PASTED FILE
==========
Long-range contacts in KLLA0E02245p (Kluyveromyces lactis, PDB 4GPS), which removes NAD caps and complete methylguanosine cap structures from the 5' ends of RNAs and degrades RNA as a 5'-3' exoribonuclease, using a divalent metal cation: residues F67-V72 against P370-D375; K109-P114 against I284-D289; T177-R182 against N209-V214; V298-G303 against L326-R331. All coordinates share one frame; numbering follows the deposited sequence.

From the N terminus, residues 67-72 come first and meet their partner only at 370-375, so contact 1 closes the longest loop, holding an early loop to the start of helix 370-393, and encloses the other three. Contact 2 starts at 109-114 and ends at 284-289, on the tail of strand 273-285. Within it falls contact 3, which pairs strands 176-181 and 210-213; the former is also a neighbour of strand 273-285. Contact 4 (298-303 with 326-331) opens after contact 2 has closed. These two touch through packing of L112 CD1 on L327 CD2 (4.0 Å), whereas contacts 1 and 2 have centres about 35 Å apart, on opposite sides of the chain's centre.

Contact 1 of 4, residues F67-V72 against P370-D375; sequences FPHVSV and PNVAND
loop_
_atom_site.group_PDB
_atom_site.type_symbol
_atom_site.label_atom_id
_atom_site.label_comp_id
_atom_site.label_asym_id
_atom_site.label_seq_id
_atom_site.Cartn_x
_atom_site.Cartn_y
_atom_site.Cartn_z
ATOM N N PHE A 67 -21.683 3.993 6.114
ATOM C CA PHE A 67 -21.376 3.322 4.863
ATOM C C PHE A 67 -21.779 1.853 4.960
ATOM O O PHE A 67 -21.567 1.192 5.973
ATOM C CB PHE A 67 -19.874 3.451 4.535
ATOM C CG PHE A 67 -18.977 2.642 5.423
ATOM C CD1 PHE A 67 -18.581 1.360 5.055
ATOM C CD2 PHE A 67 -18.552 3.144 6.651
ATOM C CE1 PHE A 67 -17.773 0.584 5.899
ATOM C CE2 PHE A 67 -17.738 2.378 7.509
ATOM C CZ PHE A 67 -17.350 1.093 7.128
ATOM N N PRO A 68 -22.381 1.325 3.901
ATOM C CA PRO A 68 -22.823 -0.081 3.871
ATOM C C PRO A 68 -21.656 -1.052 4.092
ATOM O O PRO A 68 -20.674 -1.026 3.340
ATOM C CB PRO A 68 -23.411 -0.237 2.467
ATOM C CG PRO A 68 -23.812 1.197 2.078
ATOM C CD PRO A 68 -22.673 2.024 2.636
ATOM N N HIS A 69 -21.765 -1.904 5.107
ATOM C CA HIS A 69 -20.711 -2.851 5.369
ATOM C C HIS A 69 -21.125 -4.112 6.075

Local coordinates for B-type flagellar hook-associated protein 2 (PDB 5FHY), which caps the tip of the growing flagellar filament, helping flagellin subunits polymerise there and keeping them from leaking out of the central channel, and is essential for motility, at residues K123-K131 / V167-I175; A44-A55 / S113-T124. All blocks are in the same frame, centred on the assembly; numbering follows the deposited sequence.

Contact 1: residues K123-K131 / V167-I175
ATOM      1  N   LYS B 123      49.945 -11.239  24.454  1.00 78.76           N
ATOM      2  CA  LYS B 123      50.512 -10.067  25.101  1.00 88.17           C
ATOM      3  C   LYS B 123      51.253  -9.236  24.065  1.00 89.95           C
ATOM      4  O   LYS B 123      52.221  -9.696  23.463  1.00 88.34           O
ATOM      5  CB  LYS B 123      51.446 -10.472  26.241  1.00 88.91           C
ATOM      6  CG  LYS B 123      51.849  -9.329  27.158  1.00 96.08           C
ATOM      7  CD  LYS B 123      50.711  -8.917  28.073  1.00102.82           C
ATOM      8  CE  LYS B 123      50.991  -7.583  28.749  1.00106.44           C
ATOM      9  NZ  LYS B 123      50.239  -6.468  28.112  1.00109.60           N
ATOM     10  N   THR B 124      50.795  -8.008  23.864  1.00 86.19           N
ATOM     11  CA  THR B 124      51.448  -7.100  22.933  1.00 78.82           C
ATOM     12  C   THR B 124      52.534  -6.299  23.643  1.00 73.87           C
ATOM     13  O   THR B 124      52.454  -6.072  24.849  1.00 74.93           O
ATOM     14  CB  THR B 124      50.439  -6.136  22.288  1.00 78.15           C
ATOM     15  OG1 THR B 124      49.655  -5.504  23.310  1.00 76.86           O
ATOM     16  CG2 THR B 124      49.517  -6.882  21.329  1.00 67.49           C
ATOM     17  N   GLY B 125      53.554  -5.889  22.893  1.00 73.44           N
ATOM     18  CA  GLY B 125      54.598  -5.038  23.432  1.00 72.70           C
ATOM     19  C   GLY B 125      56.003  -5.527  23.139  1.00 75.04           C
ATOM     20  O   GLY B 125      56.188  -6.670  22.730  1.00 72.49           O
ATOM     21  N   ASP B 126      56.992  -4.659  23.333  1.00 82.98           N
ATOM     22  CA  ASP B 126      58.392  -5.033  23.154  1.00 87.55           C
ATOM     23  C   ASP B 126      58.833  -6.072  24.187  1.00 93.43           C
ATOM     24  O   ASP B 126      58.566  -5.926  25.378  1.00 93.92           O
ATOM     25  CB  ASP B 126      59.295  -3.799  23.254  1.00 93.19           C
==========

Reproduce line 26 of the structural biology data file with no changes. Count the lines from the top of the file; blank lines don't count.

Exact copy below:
ATOM C CA PRO A 68 -22.823 -0.081 3.871